All very different, yet all tied together by one entity — DARPA, or the Defense Advanced Research Projects Agency.
DARPA was created by Dwight D. Eisenhower after the Soviet Union surprised the U.S. with the launch of the Sputnik satellite in 1958. While not exactly a household name, the agency has had a global impact.
That’s because the creation of the Internet — you know, what you’re watching this video through right now — was spearheaded by DARPA in the late ‘60s and early ‘70s with the ARPANET.
Since then, DARPA has funded hundreds of projects to ensure the U.S. military stays technologically competitive.
An example: DARPA provided Harvard University a $2.9 million grant earlier this year to build a “wearable robot” for what it calls Warrior Web — or improved mobility tech for soldiers.
Arizona State University is working with DARPA on a similar “wearable robot” prototype that uses a combination of gas and pulleys to help a person move faster.
Then there’s Boston Dynamics’ “Legged Squad Support System” — or LS3 — which can carry up to 400 pounds of equipment for 20 miles for soldiers. DARPA has invested almost $50 million in funding for LS3 robots since 2011.
Not all of DARPA’s ideas can be realistically produced quite yet, however. This is a mock-up of DARPA’s “Ground X-Vehicle Technology,” which will use sensors to help ground vehicles dodge attacks.
And then there’s the agency's recent call for ideas on how to transform planes into “aircraft carriers in the sky.”
Or essentially, the Helicarrier from Marvel’s “The Avengers.”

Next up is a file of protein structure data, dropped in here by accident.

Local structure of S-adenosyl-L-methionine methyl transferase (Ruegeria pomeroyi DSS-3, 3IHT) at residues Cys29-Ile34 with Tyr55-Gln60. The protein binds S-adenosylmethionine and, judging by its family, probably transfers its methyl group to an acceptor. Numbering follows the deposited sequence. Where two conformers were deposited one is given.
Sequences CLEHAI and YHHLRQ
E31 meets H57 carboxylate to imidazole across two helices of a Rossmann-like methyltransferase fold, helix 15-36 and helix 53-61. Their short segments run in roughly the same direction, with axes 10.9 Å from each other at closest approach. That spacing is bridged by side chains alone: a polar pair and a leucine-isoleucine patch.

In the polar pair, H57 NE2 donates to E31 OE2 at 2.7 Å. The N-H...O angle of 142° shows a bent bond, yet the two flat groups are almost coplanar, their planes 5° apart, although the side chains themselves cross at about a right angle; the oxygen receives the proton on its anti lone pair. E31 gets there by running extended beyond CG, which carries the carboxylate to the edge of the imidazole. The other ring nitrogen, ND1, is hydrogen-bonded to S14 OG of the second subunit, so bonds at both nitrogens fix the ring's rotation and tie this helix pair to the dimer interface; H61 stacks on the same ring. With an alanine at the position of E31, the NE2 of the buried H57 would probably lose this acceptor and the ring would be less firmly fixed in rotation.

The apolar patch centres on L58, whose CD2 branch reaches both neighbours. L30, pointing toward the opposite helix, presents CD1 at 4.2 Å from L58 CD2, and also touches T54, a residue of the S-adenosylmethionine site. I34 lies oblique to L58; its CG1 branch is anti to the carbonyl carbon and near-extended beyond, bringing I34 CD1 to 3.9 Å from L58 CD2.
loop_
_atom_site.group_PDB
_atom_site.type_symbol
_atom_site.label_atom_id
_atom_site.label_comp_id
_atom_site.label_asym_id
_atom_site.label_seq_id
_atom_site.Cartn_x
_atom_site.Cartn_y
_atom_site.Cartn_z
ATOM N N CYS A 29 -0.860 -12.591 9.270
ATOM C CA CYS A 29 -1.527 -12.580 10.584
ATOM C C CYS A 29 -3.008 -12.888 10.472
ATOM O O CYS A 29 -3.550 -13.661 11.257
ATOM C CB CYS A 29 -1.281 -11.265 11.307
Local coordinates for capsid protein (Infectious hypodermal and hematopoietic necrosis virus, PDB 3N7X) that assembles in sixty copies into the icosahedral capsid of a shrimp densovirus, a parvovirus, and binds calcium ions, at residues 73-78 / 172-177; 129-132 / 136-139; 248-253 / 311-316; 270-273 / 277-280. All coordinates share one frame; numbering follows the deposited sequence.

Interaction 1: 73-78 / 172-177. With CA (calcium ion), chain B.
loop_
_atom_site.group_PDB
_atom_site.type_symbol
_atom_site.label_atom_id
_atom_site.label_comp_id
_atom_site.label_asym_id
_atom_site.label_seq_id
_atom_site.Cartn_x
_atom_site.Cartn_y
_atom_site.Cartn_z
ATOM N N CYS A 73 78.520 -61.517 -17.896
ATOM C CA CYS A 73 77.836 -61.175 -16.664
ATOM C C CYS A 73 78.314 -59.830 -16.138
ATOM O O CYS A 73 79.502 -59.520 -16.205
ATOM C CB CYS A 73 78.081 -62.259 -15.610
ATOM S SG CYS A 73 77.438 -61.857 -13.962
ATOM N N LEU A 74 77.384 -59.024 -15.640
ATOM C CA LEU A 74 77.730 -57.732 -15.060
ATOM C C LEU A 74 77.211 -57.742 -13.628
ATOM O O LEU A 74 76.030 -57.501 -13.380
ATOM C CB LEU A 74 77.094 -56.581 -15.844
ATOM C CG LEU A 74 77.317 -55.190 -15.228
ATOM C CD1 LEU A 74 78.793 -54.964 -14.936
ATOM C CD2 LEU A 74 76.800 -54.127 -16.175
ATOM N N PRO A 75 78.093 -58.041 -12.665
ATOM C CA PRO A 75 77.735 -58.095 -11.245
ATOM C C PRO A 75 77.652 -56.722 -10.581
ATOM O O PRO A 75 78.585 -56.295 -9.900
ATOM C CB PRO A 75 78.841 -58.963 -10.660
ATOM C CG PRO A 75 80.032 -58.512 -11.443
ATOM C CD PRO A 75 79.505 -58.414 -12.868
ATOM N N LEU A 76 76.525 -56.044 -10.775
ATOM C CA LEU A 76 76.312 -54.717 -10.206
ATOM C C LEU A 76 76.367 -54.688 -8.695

By now you’re probably wondering where DARPA gets all this research money. The answer? The U.S. government — to the tune of around $2.8 billion a year.
The agency’s fiscal budgets, which are readily available on its site, reveal how much of that multi-billion-dollar-pie the agency has invested in its individual programs.
Although, not all of the projects are openly detailed. For 2015, $435 million has been allocated for three classified programs.
But it's worth noting — DARPA has had some duds.
Take, for example, the FutureMAP program. Proposed after the 9/11 terrorism attacks in the U.S., the program would have created a sort of “betting pool” for when the next terrorist attack would occur so it could be prevented.
And the agency is not without controversy.
There’s former DARPA Director Regina Dugan, who left the agency in 2012 for Google amid accusations she unfairly gave contracts to the family business — a bomb detection firm.
DARPA was eventually cleared of the agency-wide probe but still faces scrutiny even now. The Guardian recently highlighted what critics have called a revolving door problem. In fact, the agency was forced to defend a no-bid contract given to an ex-employee.